You should download, test, and deploy the appropriate IE updates immediately, or let Windows Automatic Update do it for you. You can find links to the various IE updates in the “Affected and Non-Affected Software” section of Microsoft’s April IE security bulletin.

For All WatchGuard Users:

Good News! WatchGuard’s Gateway Antivirus and Intrusion Prevention services can often prevent these sorts of attacks, or the malware they try to distribute. For instance, our IPS signature team has developed signatures that can detect and block some of the memory corruption vulnerabilities described in Microsoft’s alert:

  • WEB-CLIENT Microsoft Internet Explorer Memory Corruption Vulnerability (CVE-2014-4095)
  • WEB-CLIENT Microsoft Internet Explorer Memory Corruption Vulnerability (CVE-2014-4094)
  • WEB-CLIENT Microsoft Internet Explorer Memory Corruption Vulnerability -1 (CVE-2014-4092)
  • WEB-CLIENT Microsoft Internet Explorer Memory Corruption Vulnerability -2 (CVE-2014-4092)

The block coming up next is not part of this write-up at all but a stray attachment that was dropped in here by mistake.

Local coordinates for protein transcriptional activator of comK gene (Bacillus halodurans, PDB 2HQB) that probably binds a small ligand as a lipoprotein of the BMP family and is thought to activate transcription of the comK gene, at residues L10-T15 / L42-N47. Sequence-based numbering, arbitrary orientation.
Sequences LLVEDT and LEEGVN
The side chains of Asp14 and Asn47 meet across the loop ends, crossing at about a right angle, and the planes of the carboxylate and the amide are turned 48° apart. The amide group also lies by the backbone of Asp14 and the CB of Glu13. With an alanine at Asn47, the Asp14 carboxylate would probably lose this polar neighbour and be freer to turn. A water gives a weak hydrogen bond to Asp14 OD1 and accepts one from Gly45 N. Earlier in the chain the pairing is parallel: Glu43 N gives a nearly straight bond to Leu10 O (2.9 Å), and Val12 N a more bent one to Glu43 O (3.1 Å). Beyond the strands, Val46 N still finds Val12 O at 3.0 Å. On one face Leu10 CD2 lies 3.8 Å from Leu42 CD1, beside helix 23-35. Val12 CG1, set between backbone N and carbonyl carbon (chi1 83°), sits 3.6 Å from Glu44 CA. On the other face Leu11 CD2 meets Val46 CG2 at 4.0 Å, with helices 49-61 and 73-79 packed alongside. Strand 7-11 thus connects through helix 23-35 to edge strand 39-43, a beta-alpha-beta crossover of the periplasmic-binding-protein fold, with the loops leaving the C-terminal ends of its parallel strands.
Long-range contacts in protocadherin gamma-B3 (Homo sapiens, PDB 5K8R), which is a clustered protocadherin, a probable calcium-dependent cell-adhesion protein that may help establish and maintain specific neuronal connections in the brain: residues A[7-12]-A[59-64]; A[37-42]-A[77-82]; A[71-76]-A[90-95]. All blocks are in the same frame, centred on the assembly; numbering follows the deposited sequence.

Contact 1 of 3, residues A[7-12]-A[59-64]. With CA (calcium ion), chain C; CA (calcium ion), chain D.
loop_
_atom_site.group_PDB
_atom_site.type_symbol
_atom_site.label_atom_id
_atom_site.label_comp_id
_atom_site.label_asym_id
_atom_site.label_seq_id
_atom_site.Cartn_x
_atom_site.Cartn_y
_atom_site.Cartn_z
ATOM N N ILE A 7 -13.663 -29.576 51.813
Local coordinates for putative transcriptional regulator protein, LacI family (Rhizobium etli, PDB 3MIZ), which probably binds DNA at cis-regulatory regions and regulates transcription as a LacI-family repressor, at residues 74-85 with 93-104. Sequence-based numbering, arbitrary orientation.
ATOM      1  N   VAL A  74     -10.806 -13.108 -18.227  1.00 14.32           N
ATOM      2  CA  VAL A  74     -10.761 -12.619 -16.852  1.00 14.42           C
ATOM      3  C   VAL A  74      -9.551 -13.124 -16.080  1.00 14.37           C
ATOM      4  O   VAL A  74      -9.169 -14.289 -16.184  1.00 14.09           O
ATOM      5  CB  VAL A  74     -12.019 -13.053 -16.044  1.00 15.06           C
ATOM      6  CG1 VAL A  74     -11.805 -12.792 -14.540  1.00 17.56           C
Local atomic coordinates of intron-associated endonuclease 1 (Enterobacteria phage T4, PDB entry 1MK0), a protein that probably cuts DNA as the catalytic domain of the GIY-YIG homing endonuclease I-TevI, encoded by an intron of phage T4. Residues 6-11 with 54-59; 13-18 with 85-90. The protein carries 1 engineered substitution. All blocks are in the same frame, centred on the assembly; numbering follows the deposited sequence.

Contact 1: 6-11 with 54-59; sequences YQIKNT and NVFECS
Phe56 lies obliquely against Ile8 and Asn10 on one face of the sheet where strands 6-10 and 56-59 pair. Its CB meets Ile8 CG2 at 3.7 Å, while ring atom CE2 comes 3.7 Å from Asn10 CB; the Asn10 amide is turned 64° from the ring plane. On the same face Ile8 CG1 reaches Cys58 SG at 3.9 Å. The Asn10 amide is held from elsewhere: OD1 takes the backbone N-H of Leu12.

• WEB-CLIENT Microsoft Internet Explorer Memory Corruption Vulnerability (CVE-2014-4089)
  • WEB-CLIENT Microsoft Internet Explorer Memory Corruption Vulnerability (CVE-2014-4082)
  • WEB-CLIENT Microsoft Internet Explorer Memory Corruption Vulnerability (CVE-2014-4081)
  • WEB-CLIENT Microsoft Internet Explorer Memory Corruption Vulnerability (CVE-2014-4086)
  • WEB-CLIENT Microsoft Internet Explorer Memory Corruption Vulnerability (CVE-2014-4087)
  • WEB-CLIENT Microsoft Internet Explorer Memory Corruption Vulnerability (CVE-2014-4088)
  • WEB-CLIENT Microsoft Internet Explorer Memory Corruption Vulnerability (CVE-2014-4084)
  • WEB-CLIENT Microsoft Internet Explorer Memory Corruption Vulnerability (CVE-2014-4065)
  • WEB-CLIENT Microsoft Internet Explorer Memory Corruption Vulnerability (CVE-2014-4080)
  • WEB-CLIENT Microsoft Internet Explorer Memory Corruption Vulnerability (CVE-2014-2799)

Your XTM appliance should get this new IPS signature update shortly.